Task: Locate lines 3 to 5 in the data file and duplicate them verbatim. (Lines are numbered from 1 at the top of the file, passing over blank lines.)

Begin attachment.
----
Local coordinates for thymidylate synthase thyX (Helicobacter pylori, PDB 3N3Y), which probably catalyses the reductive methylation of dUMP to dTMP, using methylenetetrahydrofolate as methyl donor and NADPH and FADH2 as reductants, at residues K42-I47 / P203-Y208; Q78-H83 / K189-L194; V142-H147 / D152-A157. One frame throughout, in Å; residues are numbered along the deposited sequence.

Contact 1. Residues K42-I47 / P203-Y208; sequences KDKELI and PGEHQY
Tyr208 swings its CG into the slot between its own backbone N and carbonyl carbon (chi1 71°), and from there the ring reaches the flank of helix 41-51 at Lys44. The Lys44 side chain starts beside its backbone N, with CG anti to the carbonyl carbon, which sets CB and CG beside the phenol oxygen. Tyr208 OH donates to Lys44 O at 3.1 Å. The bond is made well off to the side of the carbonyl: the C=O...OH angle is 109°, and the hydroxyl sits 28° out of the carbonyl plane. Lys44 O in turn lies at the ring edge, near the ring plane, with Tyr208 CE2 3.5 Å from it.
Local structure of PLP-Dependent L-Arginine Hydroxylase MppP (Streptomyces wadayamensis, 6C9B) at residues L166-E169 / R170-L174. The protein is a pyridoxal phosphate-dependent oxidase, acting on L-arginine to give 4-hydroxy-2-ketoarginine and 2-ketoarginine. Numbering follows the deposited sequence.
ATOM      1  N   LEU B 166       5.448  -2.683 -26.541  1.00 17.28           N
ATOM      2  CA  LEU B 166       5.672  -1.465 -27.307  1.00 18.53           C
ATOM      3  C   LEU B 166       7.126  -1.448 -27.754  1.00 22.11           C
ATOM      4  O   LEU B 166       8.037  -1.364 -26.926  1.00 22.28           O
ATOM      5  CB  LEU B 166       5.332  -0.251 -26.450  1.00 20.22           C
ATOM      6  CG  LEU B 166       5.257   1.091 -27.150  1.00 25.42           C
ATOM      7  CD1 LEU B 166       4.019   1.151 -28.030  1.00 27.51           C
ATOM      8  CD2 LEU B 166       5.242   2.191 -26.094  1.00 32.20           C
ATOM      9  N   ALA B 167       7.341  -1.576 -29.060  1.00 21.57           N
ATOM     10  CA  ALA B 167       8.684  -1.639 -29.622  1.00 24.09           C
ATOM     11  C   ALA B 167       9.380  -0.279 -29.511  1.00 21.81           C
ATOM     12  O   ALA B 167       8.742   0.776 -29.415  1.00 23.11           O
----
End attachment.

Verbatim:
Tyr208 swings its CG into the slot between its own backbone N and carbonyl carbon (chi1 71°), and from there the ring reaches the flank of helix 41-51 at Lys44. The Lys44 side chain starts beside its backbone N, with CG anti to the carbonyl carbon, which sets CB and CG beside the phenol oxygen. Tyr208 OH donates to Lys44 O at 3.1 Å. The bond is made well off to the side of the carbonyl: the C=O...OH angle is 109°, and the hydroxyl sits 28° out of the carbonyl plane. Lys44 O in turn lies at the ring edge, near the ring plane, with Tyr208 CE2 3.5 Å from it.
Local structure of PLP-Dependent L-Arginine Hydroxylase MppP (Streptomyces wadayamensis, 6C9B) at residues L166-E169 / R170-L174. The protein is a pyridoxal phosphate-dependent oxidase, acting on L-arginine to give 4-hydroxy-2-ketoarginine and 2-ketoarginine. Numbering follows the deposited sequence.
ATOM      1  N   LEU B 166       5.448  -2.683 -26.541  1.00 17.28           N